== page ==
The Eighth Wonder of the World turns 75!
March 2, 1933 was a milestone date in movie history! That was the day that the legendary RKO motion picture, KING KONG, made its New York City premiere at Radio City Music Hall and it’s sister theater, The Roxy. It was a giant box office succes, despite being released in the midst of the Great Depression, when money for movies, even at 10 cents a ticket, was scarce. Over the past 75 years, King Kong has become one of the most, if not the most, iconic movie figure in history.
Now, while I cannot claim to be any kind of King Kong expert or geek/freak, here are some fun facts you may find interesting about this film:
- The story for King Kong was influence by Sir Arthur Conan Doyle’s “The Lost World”
- Willis O'Brien’s ground-breaking stop-motion animation would later influence Steven Spielberg’s “Jurassic Park”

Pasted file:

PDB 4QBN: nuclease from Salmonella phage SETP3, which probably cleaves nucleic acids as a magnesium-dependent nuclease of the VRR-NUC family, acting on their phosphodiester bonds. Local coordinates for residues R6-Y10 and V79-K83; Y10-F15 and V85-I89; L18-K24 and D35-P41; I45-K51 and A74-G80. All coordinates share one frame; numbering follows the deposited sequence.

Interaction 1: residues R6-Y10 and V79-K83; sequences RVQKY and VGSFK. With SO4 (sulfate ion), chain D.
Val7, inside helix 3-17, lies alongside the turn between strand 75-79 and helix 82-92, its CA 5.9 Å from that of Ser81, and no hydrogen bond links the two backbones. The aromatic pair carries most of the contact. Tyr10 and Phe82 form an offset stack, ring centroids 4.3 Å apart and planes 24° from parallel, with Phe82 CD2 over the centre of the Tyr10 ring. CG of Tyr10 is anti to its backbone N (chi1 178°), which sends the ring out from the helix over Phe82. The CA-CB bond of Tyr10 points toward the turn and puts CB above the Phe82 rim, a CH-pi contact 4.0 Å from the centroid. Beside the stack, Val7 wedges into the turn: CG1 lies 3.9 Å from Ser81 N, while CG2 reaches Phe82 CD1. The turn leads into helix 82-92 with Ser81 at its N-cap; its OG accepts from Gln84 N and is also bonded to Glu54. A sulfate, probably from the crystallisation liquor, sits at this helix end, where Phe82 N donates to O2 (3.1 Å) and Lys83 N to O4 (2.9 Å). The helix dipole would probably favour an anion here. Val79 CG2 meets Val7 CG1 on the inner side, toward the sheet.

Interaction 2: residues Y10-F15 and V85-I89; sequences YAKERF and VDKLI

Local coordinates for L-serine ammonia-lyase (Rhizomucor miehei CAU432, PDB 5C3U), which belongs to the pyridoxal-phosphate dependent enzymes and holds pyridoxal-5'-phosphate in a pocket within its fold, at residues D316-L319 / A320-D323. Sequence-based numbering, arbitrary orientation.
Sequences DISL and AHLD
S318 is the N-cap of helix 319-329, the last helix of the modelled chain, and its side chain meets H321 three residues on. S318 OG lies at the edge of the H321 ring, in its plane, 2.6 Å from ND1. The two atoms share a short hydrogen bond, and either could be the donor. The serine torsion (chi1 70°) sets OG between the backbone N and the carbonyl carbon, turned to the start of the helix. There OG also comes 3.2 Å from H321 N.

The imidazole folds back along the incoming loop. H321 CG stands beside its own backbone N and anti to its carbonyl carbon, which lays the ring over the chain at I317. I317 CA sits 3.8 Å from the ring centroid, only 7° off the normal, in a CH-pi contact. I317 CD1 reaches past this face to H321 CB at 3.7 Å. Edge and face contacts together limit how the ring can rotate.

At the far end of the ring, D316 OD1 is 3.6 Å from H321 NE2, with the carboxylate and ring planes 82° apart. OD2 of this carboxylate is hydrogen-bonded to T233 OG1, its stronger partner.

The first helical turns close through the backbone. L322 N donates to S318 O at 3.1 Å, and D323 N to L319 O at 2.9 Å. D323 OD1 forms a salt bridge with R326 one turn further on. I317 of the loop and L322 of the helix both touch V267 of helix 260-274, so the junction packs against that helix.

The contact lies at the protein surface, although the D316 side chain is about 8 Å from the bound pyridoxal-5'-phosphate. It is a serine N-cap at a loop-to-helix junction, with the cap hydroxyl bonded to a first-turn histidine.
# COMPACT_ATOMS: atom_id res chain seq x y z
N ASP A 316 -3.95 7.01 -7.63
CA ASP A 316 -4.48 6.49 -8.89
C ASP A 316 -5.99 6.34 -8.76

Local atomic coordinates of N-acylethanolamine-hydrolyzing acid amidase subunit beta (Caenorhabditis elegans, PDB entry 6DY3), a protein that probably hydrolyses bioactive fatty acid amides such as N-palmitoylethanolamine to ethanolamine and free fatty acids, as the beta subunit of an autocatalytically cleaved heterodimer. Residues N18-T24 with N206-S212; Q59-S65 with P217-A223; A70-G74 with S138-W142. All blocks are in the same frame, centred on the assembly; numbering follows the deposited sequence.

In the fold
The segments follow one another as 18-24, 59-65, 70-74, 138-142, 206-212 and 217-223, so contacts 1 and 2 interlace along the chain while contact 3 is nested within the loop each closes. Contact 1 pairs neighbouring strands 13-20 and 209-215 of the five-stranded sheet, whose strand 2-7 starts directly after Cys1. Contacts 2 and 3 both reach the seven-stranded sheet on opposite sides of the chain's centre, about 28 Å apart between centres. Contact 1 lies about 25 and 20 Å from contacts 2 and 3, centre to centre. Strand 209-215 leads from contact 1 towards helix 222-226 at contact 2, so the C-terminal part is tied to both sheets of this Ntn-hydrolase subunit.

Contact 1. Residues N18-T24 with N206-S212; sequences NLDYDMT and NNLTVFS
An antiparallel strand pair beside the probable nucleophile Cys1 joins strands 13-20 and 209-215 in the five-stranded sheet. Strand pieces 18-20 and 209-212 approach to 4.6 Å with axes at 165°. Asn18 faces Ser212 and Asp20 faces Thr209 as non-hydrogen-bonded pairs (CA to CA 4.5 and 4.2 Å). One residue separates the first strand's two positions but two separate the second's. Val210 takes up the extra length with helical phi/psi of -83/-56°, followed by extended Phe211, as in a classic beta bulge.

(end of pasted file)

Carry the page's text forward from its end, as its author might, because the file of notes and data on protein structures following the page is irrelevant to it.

- It is ranked at #41 of the AFI’s list of best American Films.
- For subsequent theatrical re-releases throughout the 20th Century, the film featured several edits enforced by the Hays Office, in accordance with stiffer decency rules. These scenes included Kong peeling the clothes off of Ann Darrow and dropping a New York woman to her death from her apartment window.
- It was sold to television in 1956 and was the premiere TV airing for the WOR-TV Channel 9 “Million Dollar Movie”. It was aired many times inside of one week for repeated viewings.
- It was remade by John Guillermin in 1976 and Peter Jackson in 2005.
KING KONG has spawned sequels, remakes, Japanese adaptations, merchandising and even a cartoon series in the 1960’s. He glorified the Empire State Building only a year after it had opened to the public.
On Sunday March 2nd, for one day only, there will be two showings of the original film at the Film Forum at 209 West Houston Street in New York City. For myself, I probably won’t be able to get to the city that day, but I’ll have my 2-disc Special Edition DVD waiting for me to enjoy!
Happy birthday, big guy!
(Thanks to pbo31 for providing the photo.)